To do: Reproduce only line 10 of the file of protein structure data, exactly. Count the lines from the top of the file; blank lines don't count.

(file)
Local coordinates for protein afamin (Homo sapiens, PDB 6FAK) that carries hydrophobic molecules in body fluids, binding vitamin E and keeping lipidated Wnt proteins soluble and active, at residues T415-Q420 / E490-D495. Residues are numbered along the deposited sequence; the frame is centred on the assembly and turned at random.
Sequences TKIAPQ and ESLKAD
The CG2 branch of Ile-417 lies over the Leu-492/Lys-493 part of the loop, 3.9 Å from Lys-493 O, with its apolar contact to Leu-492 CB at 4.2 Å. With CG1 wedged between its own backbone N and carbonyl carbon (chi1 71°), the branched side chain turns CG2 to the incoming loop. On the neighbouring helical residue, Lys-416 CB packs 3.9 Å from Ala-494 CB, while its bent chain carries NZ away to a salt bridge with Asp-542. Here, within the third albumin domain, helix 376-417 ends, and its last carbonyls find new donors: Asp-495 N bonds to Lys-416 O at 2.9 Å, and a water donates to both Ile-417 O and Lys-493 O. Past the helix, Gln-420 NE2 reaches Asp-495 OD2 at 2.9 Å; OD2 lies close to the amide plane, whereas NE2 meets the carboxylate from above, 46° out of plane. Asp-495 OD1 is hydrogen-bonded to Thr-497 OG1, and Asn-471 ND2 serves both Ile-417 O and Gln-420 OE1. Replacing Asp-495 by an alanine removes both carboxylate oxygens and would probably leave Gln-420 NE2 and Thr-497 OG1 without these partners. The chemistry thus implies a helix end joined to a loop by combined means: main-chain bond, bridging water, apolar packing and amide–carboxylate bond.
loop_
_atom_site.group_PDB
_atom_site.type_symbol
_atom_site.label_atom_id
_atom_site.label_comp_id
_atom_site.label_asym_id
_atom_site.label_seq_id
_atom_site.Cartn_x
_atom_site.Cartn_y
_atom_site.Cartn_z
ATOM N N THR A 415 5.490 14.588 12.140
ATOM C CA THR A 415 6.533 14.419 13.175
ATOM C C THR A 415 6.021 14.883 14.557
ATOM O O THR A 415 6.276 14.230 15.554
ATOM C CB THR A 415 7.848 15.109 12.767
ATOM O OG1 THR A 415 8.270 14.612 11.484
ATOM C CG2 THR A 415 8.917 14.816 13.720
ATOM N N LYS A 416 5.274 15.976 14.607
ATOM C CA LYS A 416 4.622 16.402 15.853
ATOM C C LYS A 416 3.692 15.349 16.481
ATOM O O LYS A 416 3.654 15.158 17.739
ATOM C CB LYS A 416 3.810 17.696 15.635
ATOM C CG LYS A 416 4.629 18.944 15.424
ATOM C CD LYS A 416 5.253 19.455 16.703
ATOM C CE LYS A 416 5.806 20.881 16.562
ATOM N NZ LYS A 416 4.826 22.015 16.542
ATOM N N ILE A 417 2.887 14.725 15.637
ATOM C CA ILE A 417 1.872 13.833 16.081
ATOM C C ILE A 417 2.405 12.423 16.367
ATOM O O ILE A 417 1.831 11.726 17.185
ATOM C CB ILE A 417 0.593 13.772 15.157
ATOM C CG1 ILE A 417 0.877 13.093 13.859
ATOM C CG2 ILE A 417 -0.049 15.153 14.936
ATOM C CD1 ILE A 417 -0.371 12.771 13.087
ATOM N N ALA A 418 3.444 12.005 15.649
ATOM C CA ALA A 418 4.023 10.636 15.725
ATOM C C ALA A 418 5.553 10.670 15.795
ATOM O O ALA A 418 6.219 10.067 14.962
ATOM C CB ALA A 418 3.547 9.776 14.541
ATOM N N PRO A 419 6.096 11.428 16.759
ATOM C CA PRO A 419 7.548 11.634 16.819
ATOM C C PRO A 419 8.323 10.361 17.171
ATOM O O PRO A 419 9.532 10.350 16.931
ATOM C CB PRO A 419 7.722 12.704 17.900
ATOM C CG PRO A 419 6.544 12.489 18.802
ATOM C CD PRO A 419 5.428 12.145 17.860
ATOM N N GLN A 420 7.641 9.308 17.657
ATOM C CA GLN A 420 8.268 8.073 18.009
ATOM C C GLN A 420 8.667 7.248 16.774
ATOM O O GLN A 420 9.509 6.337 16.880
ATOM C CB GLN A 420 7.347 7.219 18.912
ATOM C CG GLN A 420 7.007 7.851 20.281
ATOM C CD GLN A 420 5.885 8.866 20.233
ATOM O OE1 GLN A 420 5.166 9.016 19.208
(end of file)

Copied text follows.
_atom_site.label_seq_id